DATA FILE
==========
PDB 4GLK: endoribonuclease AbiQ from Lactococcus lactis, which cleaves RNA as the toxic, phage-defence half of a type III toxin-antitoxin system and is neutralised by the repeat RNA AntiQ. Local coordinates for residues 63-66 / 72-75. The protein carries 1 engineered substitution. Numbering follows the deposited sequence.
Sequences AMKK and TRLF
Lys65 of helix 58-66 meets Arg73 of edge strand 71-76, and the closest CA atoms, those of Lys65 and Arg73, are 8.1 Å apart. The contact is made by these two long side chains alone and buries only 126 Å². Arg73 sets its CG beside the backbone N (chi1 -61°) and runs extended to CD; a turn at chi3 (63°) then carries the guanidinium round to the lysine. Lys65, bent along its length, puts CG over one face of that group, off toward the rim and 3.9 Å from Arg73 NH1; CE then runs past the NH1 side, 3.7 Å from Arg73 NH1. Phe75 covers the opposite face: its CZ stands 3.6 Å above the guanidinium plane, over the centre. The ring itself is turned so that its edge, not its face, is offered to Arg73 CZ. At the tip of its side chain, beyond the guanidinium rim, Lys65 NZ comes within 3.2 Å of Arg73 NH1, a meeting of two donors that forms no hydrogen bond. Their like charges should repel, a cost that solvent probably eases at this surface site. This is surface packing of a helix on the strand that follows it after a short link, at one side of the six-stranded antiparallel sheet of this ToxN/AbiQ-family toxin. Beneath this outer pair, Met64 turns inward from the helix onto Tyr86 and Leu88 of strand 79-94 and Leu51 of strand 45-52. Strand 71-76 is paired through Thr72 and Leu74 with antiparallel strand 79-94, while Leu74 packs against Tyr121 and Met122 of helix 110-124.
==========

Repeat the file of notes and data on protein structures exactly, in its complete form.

PDB 4GLK: endoribonuclease AbiQ from Lactococcus lactis, which cleaves RNA as the toxic, phage-defence half of a type III toxin-antitoxin system and is neutralised by the repeat RNA AntiQ. Local coordinates for residues 63-66 / 72-75. The protein carries 1 engineered substitution. Numbering follows the deposited sequence.
Sequences AMKK and TRLF
Lys65 of helix 58-66 meets Arg73 of edge strand 71-76, and the closest CA atoms, those of Lys65 and Arg73, are 8.1 Å apart. The contact is made by these two long side chains alone and buries only 126 Å². Arg73 sets its CG beside the backbone N (chi1 -61°) and runs extended to CD; a turn at chi3 (63°) then carries the guanidinium round to the lysine. Lys65, bent along its length, puts CG over one face of that group, off toward the rim and 3.9 Å from Arg73 NH1; CE then runs past the NH1 side, 3.7 Å from Arg73 NH1. Phe75 covers the opposite face: its CZ stands 3.6 Å above the guanidinium plane, over the centre. The ring itself is turned so that its edge, not its face, is offered to Arg73 CZ. At the tip of its side chain, beyond the guanidinium rim, Lys65 NZ comes within 3.2 Å of Arg73 NH1, a meeting of two donors that forms no hydrogen bond. Their like charges should repel, a cost that solvent probably eases at this surface site. This is surface packing of a helix on the strand that follows it after a short link, at one side of the six-stranded antiparallel sheet of this ToxN/AbiQ-family toxin. Beneath this outer pair, Met64 turns inward from the helix onto Tyr86 and Leu88 of strand 79-94 and Leu51 of strand 45-52. Strand 71-76 is paired through Thr72 and Leu74 with antiparallel strand 79-94, while Leu74 packs against Tyr121 and Met122 of helix 110-124.